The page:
'THEquestion whether the provisions in a statute are directory or imperative has frequently arisen in this country, but it has been said that no general rule can be laid down and that in every case the object of the statute must be looked at...... When the provisions of a statute relate to the performance of a public duty and the case is such that to hold null and void act done in respect of this duty would work serious general inconvienience or injustice to persons who have no control over those entrusted with the duty and at the same time would nto promtoe the main object of the Legislature, it has been the practice to hold such provisions to be directory only, the neglect of them, though punishable, nto affecting the validity of acts done.'
One finds some guiding principles in this behalf in certain decisions but the broad test is that one must try to get at the real intention of the Legislature by gleaning through the entire statute concerned and then find out whether the statute is obligatory with an implied nullification for disobedience or directory. There are cases where statutes couched in negative language have been held nto to be absolute. Some provisions in the affirmative language have, on the toher hand, been treated as obligatory. The use of negative language, however, is generally indicative of the intention of the Legislature that the statute shall be read as obligatory particularly when consequences for non-compliance there with are provided. Again, if a statute directs a particular thing to be done only in a particular way the requirements of the statute must be observed. As a general rule, however, statutes giving jurisdiction to the Courts are treated as obligatory. Similarly, conditions prescribed in an Act for the purpose of prtoecting or benefiting the public cannto be dispensed with.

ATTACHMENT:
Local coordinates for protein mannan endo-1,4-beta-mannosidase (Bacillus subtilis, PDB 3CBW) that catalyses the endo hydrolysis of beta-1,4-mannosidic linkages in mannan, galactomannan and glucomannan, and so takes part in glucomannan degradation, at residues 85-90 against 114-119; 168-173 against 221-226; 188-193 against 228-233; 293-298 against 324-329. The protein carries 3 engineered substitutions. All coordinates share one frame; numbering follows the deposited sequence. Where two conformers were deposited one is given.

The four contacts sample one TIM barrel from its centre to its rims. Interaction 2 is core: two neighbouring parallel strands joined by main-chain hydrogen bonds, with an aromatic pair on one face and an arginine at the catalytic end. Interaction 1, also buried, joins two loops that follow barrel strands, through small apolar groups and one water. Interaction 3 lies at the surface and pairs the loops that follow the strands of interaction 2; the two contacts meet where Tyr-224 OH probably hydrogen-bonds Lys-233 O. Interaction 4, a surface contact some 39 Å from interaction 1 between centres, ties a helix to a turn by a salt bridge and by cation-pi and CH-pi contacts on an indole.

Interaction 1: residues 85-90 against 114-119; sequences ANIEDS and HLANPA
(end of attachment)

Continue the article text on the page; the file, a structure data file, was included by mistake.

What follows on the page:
(10) I propose to consider the provisions of the said Act and the Rules in the light of the above principles. Section 549 (1) of the Criminal Procedure Code empowers the Central Government to frame Rules consistent with the Criminal Procedure Code and the Army Act and further provides that 'when any person is brought before a Magistrate and charged with an offence for which he is liable, to be tried either by a Court to which this Code applies, or by a Court-martial, such Magistrate shall have regard to such rules, and shall in proper cases deliver him, together with a statement of the offence of which he is accused, to the commanding officer of the regiment, corps'. The said section 549 (1), thereforee, in clear terms enjoins upon the Magistrate that he 'shall have regard to such rules'. Under Section 125 of the Army Act if 'acriminal court and a court-martial have each jurisdiction in respect of an offence it shall be in the discretion of the officer commanding the army, army corps, division or independent brigade in which the accused person is serving or such toher officer as may be prescribed to decide before which court the proceedings shall be instituted, and, if that officer decides that they should be instituted before a court-martial, to direct that the accused person shall be detained in military custody.' The impact of section 126 of the Army Act is that if a criminal court is still of the opinion that proceedings should be instituted before it itself it may, by written ntoice, require the officer referred to in section 125 at his option either to deliver over the offender to the nearest Magistrate to be proceeded against according to law or to postpone proceedings pending a reference to the Central Government. Under sub-section (2) of section 126 if such a conflict arises the said officer must either deliver over to offender in compliance with the requisition which means a requisition by a written ntoice, or must forthwith refer the question as to the court before which the proceedings should be instituted for the determination of the Central Government, whose order upon such reference shall be final. It follows that the effect of sections 125 and 126 of the Army Act, when read together, is that the first option lies with the Army offiers and in case of conflict the Magistrate gets jurisdiction only if the Central Government decides that the accused person shall be tried by a civil Court. Again, under section 127 a person convicted or acquitted by court-martial can be tried again by a criminal court for the same offence or on the same facts only 'with the pervious sanction of the Central Government.' No doubt, section 125 of the said Act opens with the words 'when a criminal court and a court-martial have each jurisdiction in respect of an offence......' the conditions under which the Magistrate can acquire jurisdiction are that the Magistrate should disagree with the decision of the army officer that the accused person should be tried by a court-martial and that conflict must be settled in favor of the Magistrate by the Central Government. It is only this reading of the provisions of the Act that will make the said Rules consistent btoh with the Criminal Procedure Code and the Army Act. The Magistrate cannto, by reason of section 126 of the Army Act, assume jurisdiction to try an accused person unless he has given a written ntoice to the officer referred to in section 125 and then the Central Government decides that the case should be tried by the Magistrate. If it were to be held that a Magistrate can straightaway proceed to try an accused person without concurrence of the army authorities or giving a written ntoice or a decision of the Central Government, the effect would be that the Magistrate can assume jurisdiction which can be conferred on him only as a result of the decision of the Central Government or the army authorities that the accused person should be tried by a civil court. The said Rules are also, in my opinion, consistent with the scheme of sections 125 and 126 of the said Act and seek to give effect to these provisions and the provisions of Criminal Procedure Code.